Trendy Cocktails and Sky-High Sandwiches: The Central West End

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        You can always get a cup of Joe at The Coffee Cartel | RFT Photo
  •         You can always get a cup of Joe at The Coffee Cartel | RFT Photo

St. Louis' neighborhoods are gems in their own right: full of history, great people and, as far as Gut Check is concerned, fantastic food. Each week we'll take you into a specific neighborhood and point you in the direction of the best places to grab some bites.

The tony Central West End offers one of the city's best collections of restaurants and bars (so many, in fact, that we had to leave several worthy names off the list -- maybe we can come up with a part two!), most of which are concentrated along Euclid Avenue. The gated private streets create a parking nightmare, but once you find a spot, you should be set for a good night on the town. Choose from sports bars filled with karaoke all-stars, fine French cuisine or high-end cocktails. You'll feel awfully trendy (and considerably poorer).

Coffee Cartel (2 Maryland Plaza; 314-454-0000) Show up at Coffee Cartel on a Tuesday night at 2:00 a.m. and you're likely to find college students cramming for finals, insomniacs drinking their fifth cup of coffee, and late-night partiers sobering up. The Cartel is blessedly open 24/7, and is therefore one of the CWE's premier people-watching sites. Though known for coffee, you can also buy sandwiches, smoothies, frappes, milkshakes, doughnuts, gourmet chocolate bars, truffles, bottled juices and waters, ice cream by the scoop (Edy's) or prepackaged pint (Häagen-Dazs), nachos...lots of stuff. Topping that list, though, are the spiked liqueurs to warm you up on a cold night.

See also: - Coffee Cartel's Julia Mager: Featured Barista of the Week - Best Staff - 2011

Tom's Bar and Grill (20 S. Euclid Avenue; 314-367-4900) Tom's is a classic American tavern: sports, beer, and karaoke. The food, a full lunch-and-dinner menu, is pretty much everything you'd expect -- wings, fried mushrooms, chef's salads, chili mac, roast beef sandwiches, chicken clubs. But predictable isn't always a bad thing, especially when you're craving the familiar to soak up the pitchers of beer that you gulped down before belting out Journey. Balancing out the CWE with an unpretentious and welcoming atmosphere, Tom's attracts diverse and sometimes raucous crowds that keep the party going late into the night. It ain't fancy, but it more than gets the job done.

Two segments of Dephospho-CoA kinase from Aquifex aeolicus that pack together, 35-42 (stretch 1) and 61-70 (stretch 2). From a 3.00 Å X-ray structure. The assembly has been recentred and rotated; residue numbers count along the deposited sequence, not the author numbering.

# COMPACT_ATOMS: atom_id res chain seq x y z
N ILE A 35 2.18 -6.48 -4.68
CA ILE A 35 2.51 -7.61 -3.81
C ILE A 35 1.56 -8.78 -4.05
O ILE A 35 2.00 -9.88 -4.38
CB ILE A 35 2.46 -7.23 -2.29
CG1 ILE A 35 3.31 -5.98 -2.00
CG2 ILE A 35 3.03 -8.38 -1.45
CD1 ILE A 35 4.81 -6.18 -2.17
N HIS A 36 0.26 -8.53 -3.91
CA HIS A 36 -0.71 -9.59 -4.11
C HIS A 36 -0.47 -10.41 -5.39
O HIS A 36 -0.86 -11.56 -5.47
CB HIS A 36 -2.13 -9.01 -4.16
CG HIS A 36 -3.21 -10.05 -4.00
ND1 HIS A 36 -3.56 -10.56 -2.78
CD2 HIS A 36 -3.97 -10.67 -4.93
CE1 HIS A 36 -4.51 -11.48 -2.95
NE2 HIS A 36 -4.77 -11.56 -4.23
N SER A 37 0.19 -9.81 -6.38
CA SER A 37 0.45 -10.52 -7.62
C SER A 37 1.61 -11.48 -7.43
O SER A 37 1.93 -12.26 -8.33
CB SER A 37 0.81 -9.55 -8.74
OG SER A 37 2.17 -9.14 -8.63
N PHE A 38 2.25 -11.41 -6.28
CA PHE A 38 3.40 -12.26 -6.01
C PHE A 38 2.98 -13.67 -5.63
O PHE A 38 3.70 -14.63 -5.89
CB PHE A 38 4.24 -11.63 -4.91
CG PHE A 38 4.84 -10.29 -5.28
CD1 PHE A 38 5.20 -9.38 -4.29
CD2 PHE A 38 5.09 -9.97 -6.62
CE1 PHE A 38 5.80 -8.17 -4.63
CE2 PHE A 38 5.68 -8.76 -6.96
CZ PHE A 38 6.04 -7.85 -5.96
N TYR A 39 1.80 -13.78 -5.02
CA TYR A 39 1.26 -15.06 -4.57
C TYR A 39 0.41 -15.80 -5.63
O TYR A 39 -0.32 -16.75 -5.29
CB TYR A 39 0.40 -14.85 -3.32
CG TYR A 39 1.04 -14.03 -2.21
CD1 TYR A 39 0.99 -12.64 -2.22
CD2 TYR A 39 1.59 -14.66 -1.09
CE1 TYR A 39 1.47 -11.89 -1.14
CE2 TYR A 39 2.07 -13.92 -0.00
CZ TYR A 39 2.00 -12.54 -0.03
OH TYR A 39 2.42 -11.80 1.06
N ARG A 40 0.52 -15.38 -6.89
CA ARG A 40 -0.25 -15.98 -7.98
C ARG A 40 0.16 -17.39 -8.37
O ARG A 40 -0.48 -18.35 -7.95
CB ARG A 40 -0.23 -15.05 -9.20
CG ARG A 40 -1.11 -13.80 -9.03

A Fiesta at Gringo | Mabel Suen
  •         A Fiesta at Gringo | Mabel Suen

Gringo (398 N. Euclid Avenue; 314-449-1212) After conquering the pizza world, the minds behind Pi Pizzeria have introduced a new concept: Gringo. Described by co-owner Chris Sommers as "a mid-century Baja beach party," the brightly lit 3,300-square-foot dining room complete with a hanging swordfish fits the bill. The menu features a unique collection of tacos, such as the al pastor, grilled octopus and the especially tasty pescado, with grilled or fried snapper, Napa cabbage slaw, chipotle crema and toasted pepitas. And there's the chapulines made with sauteed grasshoppers, guajillo pepper and avocado. Yes, you read it correctly -- grasshoppers. Be adventurous, give it a shot. To wash it all down, choose from an excellent list of margaritas or one of the craft beers made just for the new restaurant.

See also: - First Look: Gringo

Taste (4584 Laclede Avenue; 314-361-1200) A cocktail at Taste is not just some drink you have to take the edge off; it's a transformative experience. Drinks like Hell's Bells and Ab-Duck-tion offer a glimpse into the genius of the Mixologists at Taste. The former is a spiced gin wonder made with Hayman's Old Tom Gin, Pimm's, a touch of sugar, absinthe and a sizable garnish of smoked red bell pepper. Ab-Duck-tion is a heady melange of mascarpone, pepper, lemon, lavender bitters and duck fat infused Grand Marnier. The awe-inspiring cocktail menu can be intimidating, and there's often newly created drinks that you've never heard of. Thus, for the true Taste experience, we recommend that you ask whoever is behind the bar, and then order that. See also: - Seven Great Summer Cocktails - Taste's "Barbacoa": One of the 100 St. Louis Dishes You Must Eat Right Now

        Fine Dining at Herbie's | RFT Photo
  •         Fine Dining at Herbie's | RFT Photo

Herbie's Vintage 72 (405 N. Euclid Avenue; 314-769-9595) Herbie's was created as an homage to Café Balaban (its predecessor) and late founder, Herbie Balaban -- continuing the tradition of fine cuisine in the CWE. The menu features classic dishes like cucumber bisque, beef Wellington and, for dessert, the fabulous chocolate fritters, along with as more contemporary bistro fare. Standouts include beef short ribs braised with Schlafly APA, and yellowfin tuna crusted with black pepper and coriander. The décor is refined and swanky with the smooth rhythms of a jazz troupe floating out the windows. The wine list and cocktail menu is superb. You can't help but feel fancy the minute you walk through the front door.